Look at the price tag
Vladimir Putin wants to destabilise Ukraine, but he may balk at the economic price Russia would pay for a full-blown invasion. The seizure of government buildings in several eastern Ukrainian cities has rekindled fears of military intervention in the mostly Russian-speaking parts of the country. A major consideration before sending in troops would be the price paid by Russia’s economy. Putin can expect to be severely punished by both markets and Western governments.
If Russia enters Ukraine by force, it will be hit by economic sanctions from the United States and the European Union. Western powers were criticised for the weakness of their reaction to the annexation of Crimea – when they targeted only a limited list of individuals and companies. But the penalty for invading Ukraine – a country that has recently concluded deals with the EU and the International Monetary Fund – would be much harsher. Whatever their dependence on Russian gas, EU members, primarily Germany, could make things very difficult for Russia. They could well accept the need to pay their own price for sanctions, which always hurt both ways. Trade, investment flows with Russia, could suffer significantly.
The mere prospect of a tough economic riposte is likely to trigger a market reaction that would be a sanction by itself. Russian stocks are already down 3 percent this week, taking to almost 7 percent their decline since early March and the start of the Crimean troubles. The rouble looks stable, but that may be due to both central bank currency intervention and the market’s expectation of another interest rate hike. The economy will stagnate at best this year. Capital flight topped $70 billion in the first quarter, against an already staggering $63 billion for the whole of 2013. The top five companies on the Moscow stock exchange – four energy groups plus financial giant Sberbank – have lost a combined $54 billion of market capitalisation since January. And the government had to cancel its bond auction this week because of “unfavourable market conditions.”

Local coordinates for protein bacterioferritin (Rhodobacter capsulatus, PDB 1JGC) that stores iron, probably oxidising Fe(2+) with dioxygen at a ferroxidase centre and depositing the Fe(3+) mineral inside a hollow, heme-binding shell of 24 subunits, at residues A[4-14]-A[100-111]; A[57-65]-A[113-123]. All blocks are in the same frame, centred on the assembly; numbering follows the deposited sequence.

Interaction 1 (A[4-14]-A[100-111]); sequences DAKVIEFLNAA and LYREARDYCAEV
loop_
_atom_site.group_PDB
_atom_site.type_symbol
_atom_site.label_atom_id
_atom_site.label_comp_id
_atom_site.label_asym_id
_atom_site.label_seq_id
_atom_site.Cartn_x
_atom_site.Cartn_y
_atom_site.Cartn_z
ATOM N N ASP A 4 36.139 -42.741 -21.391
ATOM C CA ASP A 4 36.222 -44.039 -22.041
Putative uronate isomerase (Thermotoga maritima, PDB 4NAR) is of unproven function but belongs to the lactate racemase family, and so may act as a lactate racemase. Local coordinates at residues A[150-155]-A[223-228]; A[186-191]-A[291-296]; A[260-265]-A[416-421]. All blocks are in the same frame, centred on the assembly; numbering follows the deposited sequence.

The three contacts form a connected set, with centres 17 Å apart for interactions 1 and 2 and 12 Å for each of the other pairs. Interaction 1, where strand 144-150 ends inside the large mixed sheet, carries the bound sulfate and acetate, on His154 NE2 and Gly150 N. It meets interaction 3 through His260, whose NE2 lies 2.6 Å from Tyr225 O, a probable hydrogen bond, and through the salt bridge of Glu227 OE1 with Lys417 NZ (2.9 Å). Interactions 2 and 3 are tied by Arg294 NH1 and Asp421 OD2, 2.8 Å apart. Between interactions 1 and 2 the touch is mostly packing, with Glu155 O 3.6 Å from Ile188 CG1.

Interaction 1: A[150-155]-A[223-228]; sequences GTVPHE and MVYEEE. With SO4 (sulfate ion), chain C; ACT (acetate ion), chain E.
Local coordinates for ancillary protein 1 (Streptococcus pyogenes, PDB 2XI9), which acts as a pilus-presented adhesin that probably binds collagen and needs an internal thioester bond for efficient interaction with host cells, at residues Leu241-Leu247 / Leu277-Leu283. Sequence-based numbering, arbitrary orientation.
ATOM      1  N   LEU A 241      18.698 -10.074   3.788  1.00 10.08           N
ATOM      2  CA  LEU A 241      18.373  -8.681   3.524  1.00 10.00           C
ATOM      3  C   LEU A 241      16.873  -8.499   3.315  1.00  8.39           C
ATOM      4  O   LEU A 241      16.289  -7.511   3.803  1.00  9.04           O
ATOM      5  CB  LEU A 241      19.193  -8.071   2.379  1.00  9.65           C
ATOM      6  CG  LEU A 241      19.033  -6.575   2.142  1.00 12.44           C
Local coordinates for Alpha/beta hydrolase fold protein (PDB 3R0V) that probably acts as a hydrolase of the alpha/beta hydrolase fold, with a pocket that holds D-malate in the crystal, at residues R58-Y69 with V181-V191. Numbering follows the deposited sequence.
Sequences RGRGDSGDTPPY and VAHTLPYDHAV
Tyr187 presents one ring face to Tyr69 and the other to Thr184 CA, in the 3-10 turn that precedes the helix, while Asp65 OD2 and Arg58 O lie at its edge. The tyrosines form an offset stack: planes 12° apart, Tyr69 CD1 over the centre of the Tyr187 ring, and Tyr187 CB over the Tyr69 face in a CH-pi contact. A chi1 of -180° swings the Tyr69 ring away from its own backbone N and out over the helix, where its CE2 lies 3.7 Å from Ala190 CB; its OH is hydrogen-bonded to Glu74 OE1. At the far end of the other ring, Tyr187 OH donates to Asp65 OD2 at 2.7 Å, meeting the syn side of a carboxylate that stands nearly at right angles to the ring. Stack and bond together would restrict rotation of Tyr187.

The Russians’ implicit pact with Putin has long been that they enjoyed prosperity in exchange for limited freedom. His hope now appears to be that his popularity can rest on expansionism abroad instead of economic expansion at home. But that will bring more misery upon Russia, which may give him reason to pause.